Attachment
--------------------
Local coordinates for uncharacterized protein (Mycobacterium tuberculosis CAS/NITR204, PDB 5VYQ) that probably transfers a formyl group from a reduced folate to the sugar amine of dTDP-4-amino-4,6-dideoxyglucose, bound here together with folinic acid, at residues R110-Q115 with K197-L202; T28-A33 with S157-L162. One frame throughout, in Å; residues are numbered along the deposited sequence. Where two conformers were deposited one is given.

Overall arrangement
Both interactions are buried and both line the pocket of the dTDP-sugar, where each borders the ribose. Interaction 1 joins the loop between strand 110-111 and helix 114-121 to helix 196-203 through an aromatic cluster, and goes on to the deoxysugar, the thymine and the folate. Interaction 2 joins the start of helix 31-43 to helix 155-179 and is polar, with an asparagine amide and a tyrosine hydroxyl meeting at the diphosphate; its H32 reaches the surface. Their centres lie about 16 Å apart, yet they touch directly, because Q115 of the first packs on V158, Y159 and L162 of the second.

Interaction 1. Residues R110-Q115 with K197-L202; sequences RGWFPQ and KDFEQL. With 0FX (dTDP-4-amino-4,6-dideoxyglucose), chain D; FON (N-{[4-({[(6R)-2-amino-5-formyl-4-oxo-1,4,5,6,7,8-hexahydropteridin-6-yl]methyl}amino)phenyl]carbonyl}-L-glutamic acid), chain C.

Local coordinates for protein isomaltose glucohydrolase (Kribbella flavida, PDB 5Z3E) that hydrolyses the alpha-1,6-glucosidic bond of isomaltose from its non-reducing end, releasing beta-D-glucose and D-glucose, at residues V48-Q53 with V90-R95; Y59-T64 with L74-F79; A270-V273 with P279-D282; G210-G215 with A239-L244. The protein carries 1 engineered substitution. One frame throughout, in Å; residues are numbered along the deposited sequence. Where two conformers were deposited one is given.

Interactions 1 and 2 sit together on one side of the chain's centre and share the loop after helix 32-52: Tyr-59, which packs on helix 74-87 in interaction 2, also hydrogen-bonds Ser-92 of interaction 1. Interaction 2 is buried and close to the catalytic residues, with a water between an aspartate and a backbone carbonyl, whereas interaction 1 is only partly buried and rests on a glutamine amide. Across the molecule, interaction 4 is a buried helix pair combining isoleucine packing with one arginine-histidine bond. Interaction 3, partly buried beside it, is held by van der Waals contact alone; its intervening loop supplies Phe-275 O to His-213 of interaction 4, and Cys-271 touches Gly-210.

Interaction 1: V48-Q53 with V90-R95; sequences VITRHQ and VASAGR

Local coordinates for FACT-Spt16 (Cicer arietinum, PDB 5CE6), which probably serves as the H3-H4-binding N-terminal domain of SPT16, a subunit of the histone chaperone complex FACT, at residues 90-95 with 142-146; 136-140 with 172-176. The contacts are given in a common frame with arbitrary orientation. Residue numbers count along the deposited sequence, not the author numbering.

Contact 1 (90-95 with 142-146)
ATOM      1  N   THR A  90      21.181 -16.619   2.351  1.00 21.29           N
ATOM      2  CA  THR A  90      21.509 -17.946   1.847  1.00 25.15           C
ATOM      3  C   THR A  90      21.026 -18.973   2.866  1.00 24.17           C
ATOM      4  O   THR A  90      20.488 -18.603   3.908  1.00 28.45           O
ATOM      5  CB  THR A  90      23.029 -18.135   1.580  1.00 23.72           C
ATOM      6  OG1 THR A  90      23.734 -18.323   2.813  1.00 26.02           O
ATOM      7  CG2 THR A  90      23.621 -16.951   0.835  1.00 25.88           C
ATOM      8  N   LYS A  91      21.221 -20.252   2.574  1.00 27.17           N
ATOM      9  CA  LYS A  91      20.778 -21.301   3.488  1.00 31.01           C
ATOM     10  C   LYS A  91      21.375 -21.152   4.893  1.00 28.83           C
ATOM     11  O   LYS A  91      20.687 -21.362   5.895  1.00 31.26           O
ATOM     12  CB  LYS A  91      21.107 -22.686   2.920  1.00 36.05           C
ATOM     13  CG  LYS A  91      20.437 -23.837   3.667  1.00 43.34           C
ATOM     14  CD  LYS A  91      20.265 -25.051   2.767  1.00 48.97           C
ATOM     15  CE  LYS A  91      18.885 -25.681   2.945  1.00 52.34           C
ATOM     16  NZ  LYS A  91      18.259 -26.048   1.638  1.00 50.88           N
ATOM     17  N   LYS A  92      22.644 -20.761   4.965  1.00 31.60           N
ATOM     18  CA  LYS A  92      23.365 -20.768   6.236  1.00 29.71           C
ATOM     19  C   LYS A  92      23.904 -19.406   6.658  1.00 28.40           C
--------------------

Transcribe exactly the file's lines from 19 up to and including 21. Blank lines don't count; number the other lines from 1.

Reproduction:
ATOM     10  C   LYS A  91      21.375 -21.152   4.893  1.00 28.83           C
ATOM     11  O   LYS A  91      20.687 -21.362   5.895  1.00 31.26           O
ATOM     12  CB  LYS A  91      21.107 -22.686   2.920  1.00 36.05           C